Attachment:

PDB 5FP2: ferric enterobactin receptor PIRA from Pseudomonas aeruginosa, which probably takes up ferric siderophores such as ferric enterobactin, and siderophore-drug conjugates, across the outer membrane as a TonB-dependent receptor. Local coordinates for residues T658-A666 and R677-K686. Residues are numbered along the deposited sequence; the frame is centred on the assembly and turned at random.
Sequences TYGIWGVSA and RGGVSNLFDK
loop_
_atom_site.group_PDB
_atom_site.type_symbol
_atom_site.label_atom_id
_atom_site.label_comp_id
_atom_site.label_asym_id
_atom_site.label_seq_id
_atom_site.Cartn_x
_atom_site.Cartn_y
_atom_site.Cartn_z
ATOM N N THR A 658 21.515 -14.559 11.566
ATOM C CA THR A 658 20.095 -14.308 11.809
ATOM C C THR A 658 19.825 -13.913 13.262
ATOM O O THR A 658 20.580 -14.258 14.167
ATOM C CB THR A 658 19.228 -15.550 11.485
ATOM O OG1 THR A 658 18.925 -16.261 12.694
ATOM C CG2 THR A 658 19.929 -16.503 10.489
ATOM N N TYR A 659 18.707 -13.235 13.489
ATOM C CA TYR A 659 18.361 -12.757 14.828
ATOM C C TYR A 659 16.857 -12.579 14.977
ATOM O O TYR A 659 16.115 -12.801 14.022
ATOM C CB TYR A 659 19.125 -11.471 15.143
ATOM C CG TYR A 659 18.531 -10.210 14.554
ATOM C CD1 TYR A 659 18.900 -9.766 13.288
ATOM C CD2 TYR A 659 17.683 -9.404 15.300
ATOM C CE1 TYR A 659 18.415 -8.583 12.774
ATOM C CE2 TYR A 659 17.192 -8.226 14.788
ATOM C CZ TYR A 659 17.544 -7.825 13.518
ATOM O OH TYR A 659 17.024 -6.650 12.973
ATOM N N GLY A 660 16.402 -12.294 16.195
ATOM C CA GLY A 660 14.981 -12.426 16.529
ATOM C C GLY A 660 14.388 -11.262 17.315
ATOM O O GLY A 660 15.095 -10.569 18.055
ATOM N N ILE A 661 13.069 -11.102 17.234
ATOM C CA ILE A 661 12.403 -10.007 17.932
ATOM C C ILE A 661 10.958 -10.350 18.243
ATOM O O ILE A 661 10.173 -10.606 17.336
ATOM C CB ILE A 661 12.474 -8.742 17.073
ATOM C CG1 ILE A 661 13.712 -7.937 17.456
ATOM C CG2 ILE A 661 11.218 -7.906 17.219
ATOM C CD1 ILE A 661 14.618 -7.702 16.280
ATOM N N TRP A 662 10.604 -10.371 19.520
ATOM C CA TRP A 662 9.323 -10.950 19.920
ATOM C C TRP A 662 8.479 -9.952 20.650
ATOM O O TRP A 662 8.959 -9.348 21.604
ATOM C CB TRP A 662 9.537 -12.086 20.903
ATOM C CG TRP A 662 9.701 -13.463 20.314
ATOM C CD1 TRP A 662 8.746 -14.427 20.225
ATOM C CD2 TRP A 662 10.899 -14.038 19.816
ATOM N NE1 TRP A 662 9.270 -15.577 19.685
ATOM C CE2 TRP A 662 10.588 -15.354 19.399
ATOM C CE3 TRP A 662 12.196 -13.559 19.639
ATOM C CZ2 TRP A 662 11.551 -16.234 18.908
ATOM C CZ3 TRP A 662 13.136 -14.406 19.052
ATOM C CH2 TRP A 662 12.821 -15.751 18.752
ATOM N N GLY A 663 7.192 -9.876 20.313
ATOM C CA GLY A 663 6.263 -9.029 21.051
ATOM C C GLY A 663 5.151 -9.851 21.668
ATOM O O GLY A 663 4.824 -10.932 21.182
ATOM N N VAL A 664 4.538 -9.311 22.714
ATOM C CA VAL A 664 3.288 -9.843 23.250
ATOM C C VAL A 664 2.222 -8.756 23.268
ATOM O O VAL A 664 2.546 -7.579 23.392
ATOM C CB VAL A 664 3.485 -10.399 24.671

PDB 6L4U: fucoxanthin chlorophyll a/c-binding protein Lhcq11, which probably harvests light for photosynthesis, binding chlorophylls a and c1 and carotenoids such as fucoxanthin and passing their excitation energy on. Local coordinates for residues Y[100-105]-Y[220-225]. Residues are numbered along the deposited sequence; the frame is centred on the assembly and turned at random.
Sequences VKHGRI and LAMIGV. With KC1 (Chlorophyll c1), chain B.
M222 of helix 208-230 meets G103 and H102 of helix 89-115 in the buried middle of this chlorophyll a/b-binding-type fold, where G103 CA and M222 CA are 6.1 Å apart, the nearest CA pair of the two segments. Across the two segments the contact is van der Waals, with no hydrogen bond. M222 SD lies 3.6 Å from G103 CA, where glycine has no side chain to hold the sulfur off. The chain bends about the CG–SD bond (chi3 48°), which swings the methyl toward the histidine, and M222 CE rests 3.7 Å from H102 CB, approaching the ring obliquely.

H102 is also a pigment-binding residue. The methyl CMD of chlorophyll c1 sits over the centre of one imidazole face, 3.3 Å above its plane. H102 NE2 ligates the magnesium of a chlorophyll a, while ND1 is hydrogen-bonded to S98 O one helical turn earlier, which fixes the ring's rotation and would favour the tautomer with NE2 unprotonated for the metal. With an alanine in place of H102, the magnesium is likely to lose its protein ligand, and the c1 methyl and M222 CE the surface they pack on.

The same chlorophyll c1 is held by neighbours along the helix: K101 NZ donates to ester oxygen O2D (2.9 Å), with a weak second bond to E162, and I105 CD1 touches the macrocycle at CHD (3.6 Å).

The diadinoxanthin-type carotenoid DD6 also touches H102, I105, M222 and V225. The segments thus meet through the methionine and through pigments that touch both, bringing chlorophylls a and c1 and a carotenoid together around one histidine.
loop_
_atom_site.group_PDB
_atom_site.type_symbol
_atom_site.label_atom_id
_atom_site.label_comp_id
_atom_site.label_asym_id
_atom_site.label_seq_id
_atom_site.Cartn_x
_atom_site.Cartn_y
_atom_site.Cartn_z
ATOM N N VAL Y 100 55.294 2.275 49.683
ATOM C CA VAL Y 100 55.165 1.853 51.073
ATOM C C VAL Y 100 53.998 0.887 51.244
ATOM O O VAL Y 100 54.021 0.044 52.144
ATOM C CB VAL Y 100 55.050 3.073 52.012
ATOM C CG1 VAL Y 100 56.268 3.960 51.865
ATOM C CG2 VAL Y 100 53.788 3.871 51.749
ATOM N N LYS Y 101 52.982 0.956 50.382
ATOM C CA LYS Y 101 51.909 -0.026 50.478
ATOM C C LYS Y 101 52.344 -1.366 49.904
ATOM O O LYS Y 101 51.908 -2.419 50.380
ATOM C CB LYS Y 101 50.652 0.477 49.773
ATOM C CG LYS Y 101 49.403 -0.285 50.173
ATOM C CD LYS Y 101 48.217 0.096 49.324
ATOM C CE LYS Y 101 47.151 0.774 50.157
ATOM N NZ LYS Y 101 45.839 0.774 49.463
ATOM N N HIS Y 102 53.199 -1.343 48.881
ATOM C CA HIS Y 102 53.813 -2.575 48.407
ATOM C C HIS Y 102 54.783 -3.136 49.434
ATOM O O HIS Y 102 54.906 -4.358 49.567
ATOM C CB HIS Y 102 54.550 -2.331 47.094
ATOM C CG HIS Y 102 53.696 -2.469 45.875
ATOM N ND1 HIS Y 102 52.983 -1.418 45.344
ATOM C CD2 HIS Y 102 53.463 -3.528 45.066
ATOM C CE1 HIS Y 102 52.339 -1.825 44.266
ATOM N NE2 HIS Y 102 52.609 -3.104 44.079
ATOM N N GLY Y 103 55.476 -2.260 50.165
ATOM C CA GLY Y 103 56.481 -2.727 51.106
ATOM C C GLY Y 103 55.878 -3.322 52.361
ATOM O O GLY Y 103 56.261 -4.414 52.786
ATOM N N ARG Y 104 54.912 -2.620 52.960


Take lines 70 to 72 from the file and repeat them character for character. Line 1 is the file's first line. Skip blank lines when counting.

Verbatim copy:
H102 is also a pigment-binding residue. The methyl CMD of chlorophyll c1 sits over the centre of one imidazole face, 3.3 Å above its plane. H102 NE2 ligates the magnesium of a chlorophyll a, while ND1 is hydrogen-bonded to S98 O one helical turn earlier, which fixes the ring's rotation and would favour the tautomer with NE2 unprotonated for the metal. With an alanine in place of H102, the magnesium is likely to lose its protein ligand, and the c1 methyl and M222 CE the surface they pack on.

The same chlorophyll c1 is held by neighbours along the helix: K101 NZ donates to ester oxygen O2D (2.9 Å), with a weak second bond to E162, and I105 CD1 touches the macrocycle at CHD (3.6 Å).

The diadinoxanthin-type carotenoid DD6 also touches H102, I105, M222 and V225. The segments thus meet through the methionine and through pigments that touch both, bringing chlorophylls a and c1 and a carotenoid together around one histidine.